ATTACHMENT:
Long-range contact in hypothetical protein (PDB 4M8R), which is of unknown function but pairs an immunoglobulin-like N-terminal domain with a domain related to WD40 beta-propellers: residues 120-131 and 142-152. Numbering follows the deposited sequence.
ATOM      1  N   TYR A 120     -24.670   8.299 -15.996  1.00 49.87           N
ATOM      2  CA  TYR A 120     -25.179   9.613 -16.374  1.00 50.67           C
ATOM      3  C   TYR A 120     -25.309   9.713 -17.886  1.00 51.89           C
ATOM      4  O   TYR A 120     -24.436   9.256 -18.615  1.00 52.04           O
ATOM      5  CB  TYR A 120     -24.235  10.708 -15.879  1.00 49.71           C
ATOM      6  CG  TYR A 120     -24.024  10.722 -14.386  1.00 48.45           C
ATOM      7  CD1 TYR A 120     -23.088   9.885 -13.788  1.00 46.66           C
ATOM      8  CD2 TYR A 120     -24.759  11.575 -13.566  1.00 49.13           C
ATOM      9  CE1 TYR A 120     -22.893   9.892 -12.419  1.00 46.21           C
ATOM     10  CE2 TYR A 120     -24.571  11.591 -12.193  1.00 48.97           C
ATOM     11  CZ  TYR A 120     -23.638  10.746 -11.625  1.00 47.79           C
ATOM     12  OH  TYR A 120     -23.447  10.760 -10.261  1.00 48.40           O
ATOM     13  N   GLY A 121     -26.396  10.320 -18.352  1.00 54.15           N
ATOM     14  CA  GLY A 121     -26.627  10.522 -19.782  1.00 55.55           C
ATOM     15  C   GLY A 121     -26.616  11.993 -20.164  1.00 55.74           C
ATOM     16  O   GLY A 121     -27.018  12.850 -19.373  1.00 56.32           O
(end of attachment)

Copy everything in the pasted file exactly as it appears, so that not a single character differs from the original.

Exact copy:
Long-range contact in hypothetical protein (PDB 4M8R), which is of unknown function but pairs an immunoglobulin-like N-terminal domain with a domain related to WD40 beta-propellers: residues 120-131 and 142-152. Numbering follows the deposited sequence.
ATOM      1  N   TYR A 120     -24.670   8.299 -15.996  1.00 49.87           N
ATOM      2  CA  TYR A 120     -25.179   9.613 -16.374  1.00 50.67           C
ATOM      3  C   TYR A 120     -25.309   9.713 -17.886  1.00 51.89           C
ATOM      4  O   TYR A 120     -24.436   9.256 -18.615  1.00 52.04           O
ATOM      5  CB  TYR A 120     -24.235  10.708 -15.879  1.00 49.71           C
ATOM      6  CG  TYR A 120     -24.024  10.722 -14.386  1.00 48.45           C
ATOM      7  CD1 TYR A 120     -23.088   9.885 -13.788  1.00 46.66           C
ATOM      8  CD2 TYR A 120     -24.759  11.575 -13.566  1.00 49.13           C
ATOM      9  CE1 TYR A 120     -22.893   9.892 -12.419  1.00 46.21           C
ATOM     10  CE2 TYR A 120     -24.571  11.591 -12.193  1.00 48.97           C
ATOM     11  CZ  TYR A 120     -23.638  10.746 -11.625  1.00 47.79           C
ATOM     12  OH  TYR A 120     -23.447  10.760 -10.261  1.00 48.40           O
ATOM     13  N   GLY A 121     -26.396  10.320 -18.352  1.00 54.15           N
ATOM     14  CA  GLY A 121     -26.627  10.522 -19.782  1.00 55.55           C
ATOM     15  C   GLY A 121     -26.616  11.993 -20.164  1.00 55.74           C
ATOM     16  O   GLY A 121     -27.018  12.850 -19.373  1.00 56.32           O